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Cat Aggression: Stop Cat Bites

9 Tips to Stop Cat Bites

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Chewing Kitten

Kittens chew and bite to explore their world and need to learn limits--especially that biting HURTS!

Photo Credit: © Amy Shojai, CABC

Cat bites are a normal part of having a kitty, because cats mouth and paw objects to explore their world. You can't stop it. But kitties can learn to inhibit the force of the bite and to use soft paws without claws. She won't know that teeth and claws hurt, unless you explain to her in kitty language the way Mom-cat would. She can still play-smack you with a soft paw, and enjoy a kitty-correct game without drawing blood.

Kittens develop good manners through interaction with other kittens and their mother, because other cats won't put up with being hurt. Too often, though kittens go to new homes before they've learned these important lessons and you need to teach them. Begin training as soon as you get your kitten or cat. A well-socialized adult cat teaches the best lessons to kittens, but you can help, with these tips.

9 Tips to Stop Cat Bites

  • Never allow your kitten or cat to play with your bare hands, fingers or toes.
  • Offer a legal toy for the cat to bite and bunny kick. Stuffed animals are a hit with many cats.
  • Gently praise Sheba for soft paws (claws withheld) or a soft mouth, saying, "Good paws, good mouth!"
  • HISS! if the claws come out or the mouthing hurts, just as another cat or kitten would to stop the games. Use this as an interruption to stop the behavior, not as a punishment. Used too often, the HISS will stop being effective.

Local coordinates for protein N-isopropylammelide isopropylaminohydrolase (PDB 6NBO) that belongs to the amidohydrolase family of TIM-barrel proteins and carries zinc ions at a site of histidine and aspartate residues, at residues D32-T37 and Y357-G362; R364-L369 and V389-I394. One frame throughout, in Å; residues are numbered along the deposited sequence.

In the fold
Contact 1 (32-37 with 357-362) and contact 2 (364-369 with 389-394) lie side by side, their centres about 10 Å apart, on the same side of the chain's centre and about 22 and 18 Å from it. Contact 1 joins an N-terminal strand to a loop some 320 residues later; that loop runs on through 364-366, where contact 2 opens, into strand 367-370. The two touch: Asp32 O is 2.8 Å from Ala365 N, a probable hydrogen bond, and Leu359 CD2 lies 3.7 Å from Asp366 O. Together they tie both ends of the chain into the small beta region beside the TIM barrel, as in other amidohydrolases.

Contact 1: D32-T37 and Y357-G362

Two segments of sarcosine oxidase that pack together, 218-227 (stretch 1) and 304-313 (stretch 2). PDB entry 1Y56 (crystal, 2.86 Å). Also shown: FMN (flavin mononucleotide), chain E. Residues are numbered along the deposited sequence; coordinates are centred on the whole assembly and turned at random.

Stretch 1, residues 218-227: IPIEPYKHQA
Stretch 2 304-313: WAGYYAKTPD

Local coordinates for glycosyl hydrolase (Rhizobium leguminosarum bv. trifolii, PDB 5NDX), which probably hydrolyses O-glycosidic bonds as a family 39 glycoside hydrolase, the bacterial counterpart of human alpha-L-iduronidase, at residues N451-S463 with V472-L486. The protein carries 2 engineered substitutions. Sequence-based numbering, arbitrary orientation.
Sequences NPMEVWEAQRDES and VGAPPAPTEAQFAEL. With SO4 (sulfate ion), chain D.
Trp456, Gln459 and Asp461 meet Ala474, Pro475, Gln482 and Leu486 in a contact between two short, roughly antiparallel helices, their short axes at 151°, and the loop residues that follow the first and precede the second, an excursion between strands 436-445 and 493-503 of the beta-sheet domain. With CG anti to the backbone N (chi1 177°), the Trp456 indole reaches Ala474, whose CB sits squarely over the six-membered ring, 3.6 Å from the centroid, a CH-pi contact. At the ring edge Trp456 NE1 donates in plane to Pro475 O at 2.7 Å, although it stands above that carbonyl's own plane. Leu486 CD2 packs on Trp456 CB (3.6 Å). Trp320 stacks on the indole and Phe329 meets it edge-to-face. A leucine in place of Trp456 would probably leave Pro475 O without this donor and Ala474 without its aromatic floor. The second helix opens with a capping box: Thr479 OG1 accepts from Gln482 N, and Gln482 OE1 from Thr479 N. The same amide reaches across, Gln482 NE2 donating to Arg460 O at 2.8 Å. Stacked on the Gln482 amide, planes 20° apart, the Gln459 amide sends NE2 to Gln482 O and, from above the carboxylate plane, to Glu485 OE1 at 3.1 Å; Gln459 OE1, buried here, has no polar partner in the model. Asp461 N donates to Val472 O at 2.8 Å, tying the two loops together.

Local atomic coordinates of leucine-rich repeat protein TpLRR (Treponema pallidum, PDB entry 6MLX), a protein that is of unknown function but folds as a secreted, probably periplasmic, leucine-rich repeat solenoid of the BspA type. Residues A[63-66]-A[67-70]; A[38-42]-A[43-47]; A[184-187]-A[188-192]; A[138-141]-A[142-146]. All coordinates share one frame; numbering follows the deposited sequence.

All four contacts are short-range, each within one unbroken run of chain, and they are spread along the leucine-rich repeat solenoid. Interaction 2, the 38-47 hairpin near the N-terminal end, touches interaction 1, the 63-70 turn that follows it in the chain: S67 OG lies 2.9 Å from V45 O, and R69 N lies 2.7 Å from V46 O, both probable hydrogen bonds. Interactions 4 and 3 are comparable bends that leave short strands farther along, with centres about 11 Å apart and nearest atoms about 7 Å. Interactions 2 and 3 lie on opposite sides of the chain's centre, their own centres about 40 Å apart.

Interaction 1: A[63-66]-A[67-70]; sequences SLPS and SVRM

• If she bites and won't let go, grit your teeth and push your hand/arm IN toward the bite to prompt Sheba to release you. Pulling away from the bite stimulates her to bite even more.
  • Treat your clothing as an extension of skin and make it off limits, or the kitten won't learn the difference between clawing jeans and nailing your bare legs.
  • If the kitten bites or claws during play, and doesn't react to a HISS, instead use a very short, loud, high-pitched EEEK! Warn the rest of your family before doing this, though, so they won't call for help. WARNING: A high-pitched shriek could trigger an aggressive reaction in an adult cat so reserve the EEEK! for kitties under a year of age.
  • Physical punishment only makes cats more determined to fight back and protect themselves, but they often understand the emotion of hurt feelings. Tell Sheba, "You hurt me," with as much angst and tears as you can muster.
  • Very friendly cats understand a "time out." If Sheba can't contain her teeth and claws, send her into a room alone for five minutes to tell her she's exceeded the proper bounds.

Teaching bite inhibition to your kitten helps not only today, but in the future when he's an adult. Bites are dangerous to you and to other cats. And the kitty able to pull his paw-punches and play nice avoids causing injury to others--or instigating reprisals. And that ultimately keeps the peace.

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